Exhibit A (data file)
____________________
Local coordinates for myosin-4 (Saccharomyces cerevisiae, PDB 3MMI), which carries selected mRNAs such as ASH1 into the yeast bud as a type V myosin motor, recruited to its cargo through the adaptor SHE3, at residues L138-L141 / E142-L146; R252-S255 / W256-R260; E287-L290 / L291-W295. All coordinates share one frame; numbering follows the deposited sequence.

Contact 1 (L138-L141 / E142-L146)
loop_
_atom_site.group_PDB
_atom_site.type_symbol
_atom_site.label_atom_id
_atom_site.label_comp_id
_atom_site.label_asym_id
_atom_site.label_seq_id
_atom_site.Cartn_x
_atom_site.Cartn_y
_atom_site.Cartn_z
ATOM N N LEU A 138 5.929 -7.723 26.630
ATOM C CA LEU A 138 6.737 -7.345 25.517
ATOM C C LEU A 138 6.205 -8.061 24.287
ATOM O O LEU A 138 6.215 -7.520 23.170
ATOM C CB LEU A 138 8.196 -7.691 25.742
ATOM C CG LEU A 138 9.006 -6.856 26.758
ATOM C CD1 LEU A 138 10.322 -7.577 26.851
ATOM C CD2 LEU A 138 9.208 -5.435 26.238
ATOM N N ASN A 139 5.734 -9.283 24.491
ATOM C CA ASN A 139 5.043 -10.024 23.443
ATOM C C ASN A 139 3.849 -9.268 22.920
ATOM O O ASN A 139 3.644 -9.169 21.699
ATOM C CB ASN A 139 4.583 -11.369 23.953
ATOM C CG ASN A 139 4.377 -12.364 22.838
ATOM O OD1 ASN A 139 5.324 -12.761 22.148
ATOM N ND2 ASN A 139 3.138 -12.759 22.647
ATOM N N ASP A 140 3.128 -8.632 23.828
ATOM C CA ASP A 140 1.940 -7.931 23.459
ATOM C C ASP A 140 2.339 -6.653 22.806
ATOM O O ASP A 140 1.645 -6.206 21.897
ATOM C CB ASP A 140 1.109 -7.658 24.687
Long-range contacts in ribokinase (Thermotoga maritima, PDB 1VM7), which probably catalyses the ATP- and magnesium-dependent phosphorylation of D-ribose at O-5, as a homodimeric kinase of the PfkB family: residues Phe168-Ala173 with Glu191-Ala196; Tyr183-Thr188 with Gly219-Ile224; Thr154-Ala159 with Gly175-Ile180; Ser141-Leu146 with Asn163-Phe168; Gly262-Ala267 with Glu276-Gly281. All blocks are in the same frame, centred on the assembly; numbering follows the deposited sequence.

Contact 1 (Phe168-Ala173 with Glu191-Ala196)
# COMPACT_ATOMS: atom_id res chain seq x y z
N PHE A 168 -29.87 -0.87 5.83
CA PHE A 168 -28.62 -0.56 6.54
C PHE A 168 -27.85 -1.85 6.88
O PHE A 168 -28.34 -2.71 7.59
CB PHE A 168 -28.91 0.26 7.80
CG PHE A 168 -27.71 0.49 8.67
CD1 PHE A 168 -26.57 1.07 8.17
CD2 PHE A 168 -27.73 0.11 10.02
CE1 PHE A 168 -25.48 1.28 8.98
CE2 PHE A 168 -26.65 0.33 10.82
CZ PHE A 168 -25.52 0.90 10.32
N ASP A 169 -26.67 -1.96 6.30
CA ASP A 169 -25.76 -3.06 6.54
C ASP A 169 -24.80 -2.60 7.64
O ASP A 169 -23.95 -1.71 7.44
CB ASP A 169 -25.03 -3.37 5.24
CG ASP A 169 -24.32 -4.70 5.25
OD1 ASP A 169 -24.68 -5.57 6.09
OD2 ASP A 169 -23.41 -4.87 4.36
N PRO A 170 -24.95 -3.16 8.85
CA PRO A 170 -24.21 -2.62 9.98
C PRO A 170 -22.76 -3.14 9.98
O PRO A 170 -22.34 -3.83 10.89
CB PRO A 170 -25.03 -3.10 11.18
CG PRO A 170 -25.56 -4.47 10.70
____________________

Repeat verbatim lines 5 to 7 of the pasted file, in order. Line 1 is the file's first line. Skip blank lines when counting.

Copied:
_atom_site.type_symbol
_atom_site.label_atom_id
_atom_site.label_comp_id